1-Minute SUMMARY: Biomarkers for Severe Asthma: Lessons From Longitudinal Cohort Studies

Expert Name
Dr Youngsoo Lee, Dr Quang Luu Quoc, Dr Hae-Sim Park

Severe asthma (SA) is a heterogenous disease and the prevalence has increased recently [2]. SA is characterised by uncontrolled symptoms, frequent exacerbations and decline of lung functioning. The disease’s heterogeneity is not only related to airway inflammation and responsiveness to treatment, but also to distinct disease symptoms and comorbidities.

Promising type 2 inflammatory biomarkers are immunoglobulin E (IgE), interleukins (IL)-4, IL-5 and IL-13. Additionally, total eosinophils count (TEC), sputum eosinophil count and the fraction of exhaled nitric oxide (FeNO) levels are current available type 2 biomarkers [3][4][5]. These biomarkers are suggested to diagnose SA, indicate the severity of eosinophilic airway inflammation and predict treatment responsiveness to biologics (Table).

Further, serum periostin was suggested to be a biomarker for SA, especially for predicting treatment response to inhaled corticosteroids (ICSs) [6][7]. However, further research is needed to determine its ability to identify phenotypes and endotypes of SA. Additionally, periostin may induce serum TGF-ß1 release, which is thought to contribute to airway remodelling and lung function decline in asthma [8].

Recently, serum eosinophil-derived neurotoxin (EDN) was suggested to be a useful SA biomarker as it appeared to predict phenotypes of asthma [9]. Nonetheless, more research is needed to validate EDN’s ability to predict long-term outcome.

Biologics as treatment for SA block inflammatory molecules and thereby reduce type 2 inflammation in asthma. Examples of potential biologics are omalizumab, reslizumab, benralizumab and mepolizumab. Most biologics improve lung functioning, reduce inflammation, and thereby reduce corticosteroid usage. However, further research is needed to study their effect on airway remodelling [10] (Table).

In conclusion, clinical research suggested various type 2 biomarkers for SA, including IgE, interleukins, blood/sputum eosinophils, FeNO, serum periostin, TGF-ß1 and serum EDN. The therapeutic approach of using biomarkers aims to use biologics to improve SA outcomes. Unfortunately, most biomarkers were insufficient to assess asthma severity. Therefore, to identify and validate new and current SA biomarkers, further real-world, multi-dimensional and cross-sectional and longitudinal analyses are needed.

References

  1. Lee, Y., Quoc, Q. L., & Park, H. S. (2021). Biomarkers for Severe Asthma: Lessons From Longitudinal Cohort Studies. Allergy, Asthma & Immunology Research, 13(3), 375. https://doi.org/10.4168/aair.2021.13.3.375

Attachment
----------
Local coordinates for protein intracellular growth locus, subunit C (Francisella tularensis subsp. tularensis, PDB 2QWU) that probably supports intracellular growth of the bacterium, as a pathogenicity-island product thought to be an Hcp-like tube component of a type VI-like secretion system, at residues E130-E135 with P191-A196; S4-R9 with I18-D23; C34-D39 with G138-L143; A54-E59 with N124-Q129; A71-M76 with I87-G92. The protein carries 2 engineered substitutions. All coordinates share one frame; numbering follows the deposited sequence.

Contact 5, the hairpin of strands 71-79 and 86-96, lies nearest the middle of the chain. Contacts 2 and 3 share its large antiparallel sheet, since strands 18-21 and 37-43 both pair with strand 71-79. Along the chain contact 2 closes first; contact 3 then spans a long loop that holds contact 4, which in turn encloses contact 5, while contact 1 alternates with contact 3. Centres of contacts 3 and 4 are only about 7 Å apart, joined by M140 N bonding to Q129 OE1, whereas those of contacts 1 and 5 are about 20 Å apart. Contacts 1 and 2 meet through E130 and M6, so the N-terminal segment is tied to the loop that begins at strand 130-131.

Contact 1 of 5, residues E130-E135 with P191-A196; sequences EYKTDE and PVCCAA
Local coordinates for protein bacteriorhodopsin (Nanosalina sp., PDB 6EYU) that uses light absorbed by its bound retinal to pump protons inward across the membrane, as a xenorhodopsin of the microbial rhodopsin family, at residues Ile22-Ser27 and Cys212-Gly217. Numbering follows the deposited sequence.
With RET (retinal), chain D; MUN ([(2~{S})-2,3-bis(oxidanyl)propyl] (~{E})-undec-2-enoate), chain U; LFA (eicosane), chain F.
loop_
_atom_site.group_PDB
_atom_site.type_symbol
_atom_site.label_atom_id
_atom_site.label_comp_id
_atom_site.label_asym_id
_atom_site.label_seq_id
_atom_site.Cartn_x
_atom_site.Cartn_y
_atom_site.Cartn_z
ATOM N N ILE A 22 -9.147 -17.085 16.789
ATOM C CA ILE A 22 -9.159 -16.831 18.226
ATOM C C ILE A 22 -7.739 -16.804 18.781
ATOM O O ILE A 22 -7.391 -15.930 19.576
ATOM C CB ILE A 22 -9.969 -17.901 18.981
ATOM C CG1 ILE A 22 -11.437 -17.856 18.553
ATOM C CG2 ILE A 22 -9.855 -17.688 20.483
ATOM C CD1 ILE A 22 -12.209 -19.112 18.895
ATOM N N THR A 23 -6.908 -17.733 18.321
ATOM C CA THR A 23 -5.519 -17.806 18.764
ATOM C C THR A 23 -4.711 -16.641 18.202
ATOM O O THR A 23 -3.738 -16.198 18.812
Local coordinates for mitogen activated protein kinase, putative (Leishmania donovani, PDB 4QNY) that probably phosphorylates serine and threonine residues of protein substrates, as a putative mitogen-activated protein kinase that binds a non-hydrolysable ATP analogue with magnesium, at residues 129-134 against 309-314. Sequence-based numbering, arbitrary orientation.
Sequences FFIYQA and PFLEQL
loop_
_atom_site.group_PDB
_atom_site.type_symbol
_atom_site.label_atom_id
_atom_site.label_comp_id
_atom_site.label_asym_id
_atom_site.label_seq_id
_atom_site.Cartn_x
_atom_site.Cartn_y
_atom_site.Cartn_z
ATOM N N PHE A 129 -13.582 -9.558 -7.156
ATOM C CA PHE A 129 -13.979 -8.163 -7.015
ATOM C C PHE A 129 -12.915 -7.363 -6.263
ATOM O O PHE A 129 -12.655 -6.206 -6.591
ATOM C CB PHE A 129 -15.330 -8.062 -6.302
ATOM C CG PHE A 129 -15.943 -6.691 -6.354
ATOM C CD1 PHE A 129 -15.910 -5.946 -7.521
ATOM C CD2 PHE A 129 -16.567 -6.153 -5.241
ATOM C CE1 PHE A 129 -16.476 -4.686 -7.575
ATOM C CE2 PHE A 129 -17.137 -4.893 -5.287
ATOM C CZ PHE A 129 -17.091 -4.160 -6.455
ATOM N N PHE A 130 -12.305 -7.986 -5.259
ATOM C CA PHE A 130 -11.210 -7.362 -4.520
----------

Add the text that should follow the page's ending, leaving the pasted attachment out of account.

2. Lee, E., Kim, A., Ye, Y. M., Choi, S. E., & Park, H. S. (2020). Increasing Prevalence and Mortality of Asthma With Age in Korea, 2002–2015: A Nationwide, Population-Based Study. Allergy, Asthma & Immunology Research, 12(3), 467. https://doi.org/10.4168/aair.2020.12.3.467
  3. Szefler, S. J., Wenzel, S., Brown, R., Erzurum, S. C., Fahy, J. V., Hamilton, R. G., Hunt, J. F., Kita, H., Liu, A. H., Panettieri, R. A., Schleimer, R. P., & Minnicozzi, M. (2012). Asthma outcomes: Biomarkers. Journal of Allergy and Clinical Immunology, 129(3), S9–S23. https://doi.org/10.1016/j.jaci.2011.12.979
  4. Horn, B. R., Robin, E. D., Theodore, J., & Van Kessel, A. (1975). Total Eosinophil Counts in the Management of Bronchial Asthma. New England Journal of Medicine, 292(22), 1152–1155. https://doi.org/10.1056/nejm197505292922204
  5. Pavord, I. D., Afzalnia, S., Menzies-Gow, A., & Heaney, L. G. (2017). The current and future role of biomarkers in type 2 cytokine-mediated asthma management. Clinical & Experimental Allergy, 47(2), 148–160. https://doi.org/10.1111/cea.12881
  6. Matsumoto, H. (2014). Serum Periostin: A Novel Biomarker for Asthma Management. Allergology International, 63(2), 153–160. https://doi.org/10.2332/allergolint.13-rai-0678
  7. Kim, S. H., Uuganbayar, U., Trinh, H. K. T., Le Pham, D., Kim, N., Kim, M., Sohn, H., & Park, H. S. (2019). Evaluation of Neutrophil Activation Status According to the Phenotypes of Adult Asthma. Allergy, Asthma & Immunology Research, 11(3), 381. https://doi.org/10.4168/aair.2019.11.3.381
  8. Al-Alawi, M., Hassan, T., & Chotirmall, S. H. (2014). Transforming growth factor β and severe asthma: A perfect storm. Respiratory Medicine, 108(10), 1409–1423. https://doi.org/10.1016/j.rmed.2014.08.008
  9. Kim, C. K., Callaway, Z., Fletcher, R., & Koh, Y. Y. (2010). Eosinophil-Derived Neurotoxin in Childhood Asthma: Correlation With Disease Severity. Journal of Asthma, 47(5), 568–573. https://doi.org/10.3109/02770901003792833
  10. Kardas, G., Kuna, P., & Panek, M. (2020). Biological Therapies of Severe Asthma and Their Possible Effects on Airway Remodeling. Frontiers in Immunology, 11, 0. https://doi.org/10.3389/fimmu.2020.01134